The death toll as a result of ongoing cholera outbreak in Borno State has risen to 18, the United Nations said on Sunday.
In a statement, the United Nations Office for the Coordination of Humanitarian Affairs (UN-OCHA) said as at last Friday a total of 680 cases of suspected cholera have been recorded in eight local government areas, including 18 deaths, since the latest outbreak of the killer disease.
It lamented that this represents a fatality rate of 2.6 per cent.
The Borno State Government on September 5, 2018 had declared the outbreak of cholera in the state.
The state government had concealed the casualties as a result of the disease.
The UN agency said since the first suspected cases were recorded on 19 August 2018, the following cases have been recorded,
Jere (218 including 2 deaths), Magumeri (156 including 4 deaths), Maiduguri Metropolitan Council (MMC) (141 including 5 deaths), Chibok (85 including 3 deaths), Konduga (38 including 3 deaths), Kaga (28 including a death), Damboa (8) and Shani (6).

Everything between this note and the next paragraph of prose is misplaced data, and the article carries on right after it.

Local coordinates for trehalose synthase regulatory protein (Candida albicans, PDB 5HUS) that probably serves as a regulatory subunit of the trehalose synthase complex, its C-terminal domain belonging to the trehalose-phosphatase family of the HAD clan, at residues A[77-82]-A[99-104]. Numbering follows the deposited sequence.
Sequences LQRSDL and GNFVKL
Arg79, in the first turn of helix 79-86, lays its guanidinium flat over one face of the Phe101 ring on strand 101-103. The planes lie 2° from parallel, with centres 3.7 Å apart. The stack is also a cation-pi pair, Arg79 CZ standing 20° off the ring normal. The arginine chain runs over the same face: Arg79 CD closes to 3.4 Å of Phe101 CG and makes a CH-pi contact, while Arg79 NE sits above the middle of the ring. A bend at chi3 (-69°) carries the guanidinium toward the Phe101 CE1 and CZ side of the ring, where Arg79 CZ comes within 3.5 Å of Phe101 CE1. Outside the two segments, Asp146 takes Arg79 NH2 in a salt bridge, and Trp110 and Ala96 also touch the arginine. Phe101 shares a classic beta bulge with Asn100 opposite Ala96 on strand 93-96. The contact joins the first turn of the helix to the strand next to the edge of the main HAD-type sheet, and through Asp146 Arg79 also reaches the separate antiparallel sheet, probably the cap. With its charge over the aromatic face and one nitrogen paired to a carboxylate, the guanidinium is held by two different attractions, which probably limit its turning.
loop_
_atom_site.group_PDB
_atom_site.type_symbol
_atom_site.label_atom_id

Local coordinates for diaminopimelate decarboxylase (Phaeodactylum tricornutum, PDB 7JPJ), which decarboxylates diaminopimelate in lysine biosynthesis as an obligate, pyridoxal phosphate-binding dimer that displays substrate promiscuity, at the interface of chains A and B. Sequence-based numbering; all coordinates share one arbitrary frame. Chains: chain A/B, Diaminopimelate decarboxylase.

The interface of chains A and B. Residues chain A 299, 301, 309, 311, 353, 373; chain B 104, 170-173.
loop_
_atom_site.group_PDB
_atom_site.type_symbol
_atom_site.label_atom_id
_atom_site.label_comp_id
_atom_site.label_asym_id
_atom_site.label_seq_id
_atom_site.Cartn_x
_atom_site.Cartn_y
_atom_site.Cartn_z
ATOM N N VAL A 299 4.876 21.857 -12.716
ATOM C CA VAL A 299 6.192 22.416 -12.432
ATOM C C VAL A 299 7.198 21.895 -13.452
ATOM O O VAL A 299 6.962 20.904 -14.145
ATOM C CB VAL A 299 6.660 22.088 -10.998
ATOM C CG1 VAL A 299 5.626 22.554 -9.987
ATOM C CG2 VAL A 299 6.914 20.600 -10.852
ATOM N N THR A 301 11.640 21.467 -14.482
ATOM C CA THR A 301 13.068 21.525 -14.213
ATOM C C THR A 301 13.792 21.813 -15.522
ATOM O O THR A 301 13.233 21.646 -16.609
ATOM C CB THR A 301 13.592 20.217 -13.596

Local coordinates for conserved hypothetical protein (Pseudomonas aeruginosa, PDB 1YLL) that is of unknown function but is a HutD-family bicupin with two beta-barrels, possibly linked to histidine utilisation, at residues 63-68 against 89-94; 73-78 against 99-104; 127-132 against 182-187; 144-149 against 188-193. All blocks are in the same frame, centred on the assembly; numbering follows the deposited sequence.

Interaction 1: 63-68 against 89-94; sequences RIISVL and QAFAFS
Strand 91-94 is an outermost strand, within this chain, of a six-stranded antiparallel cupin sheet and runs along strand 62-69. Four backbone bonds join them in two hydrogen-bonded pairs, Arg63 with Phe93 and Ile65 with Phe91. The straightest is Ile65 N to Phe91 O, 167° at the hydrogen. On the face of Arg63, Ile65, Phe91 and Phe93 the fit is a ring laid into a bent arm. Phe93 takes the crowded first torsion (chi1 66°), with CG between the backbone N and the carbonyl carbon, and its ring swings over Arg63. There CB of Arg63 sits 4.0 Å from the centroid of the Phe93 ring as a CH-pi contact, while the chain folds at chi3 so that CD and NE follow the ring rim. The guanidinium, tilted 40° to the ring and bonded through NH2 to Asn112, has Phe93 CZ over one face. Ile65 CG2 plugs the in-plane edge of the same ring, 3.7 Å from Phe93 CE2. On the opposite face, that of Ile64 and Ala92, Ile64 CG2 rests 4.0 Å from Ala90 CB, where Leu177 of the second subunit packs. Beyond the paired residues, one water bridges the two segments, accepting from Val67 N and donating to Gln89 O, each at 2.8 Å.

The statement said the Borno State Ministry of Health, with the support of humanitarian partners, is coordinating the response through the Emergency Operation Centre (EOC).
It stated that coordination meetings are currently held twice a week at the EOC, and daily at LGA level.
The statement added that a 100-bed Cholera Treatment Centre (CTC) is operational in Dala (a locality in MMC), and in Magumeri LGA a Cholera Treatment Unit (CTU) has been set up in an existing health facility. Oral Rehydration Points (ORPs) have also been set up in El-Miskin, Muna Garage and Customs House camps for internally displaced people.
It added that additional ambulances are required in all affected LGAs to transport those seeking treatments.
The statement said: “Health organisations are carrying out risk communications, which include making regular and frequent visits to households to encourage individuals with cholera-like symptoms to be screened. By communicating at household level in this way, health partners have visited 1,163 households which resulted in the identification of 18 suspected cases of cholera.”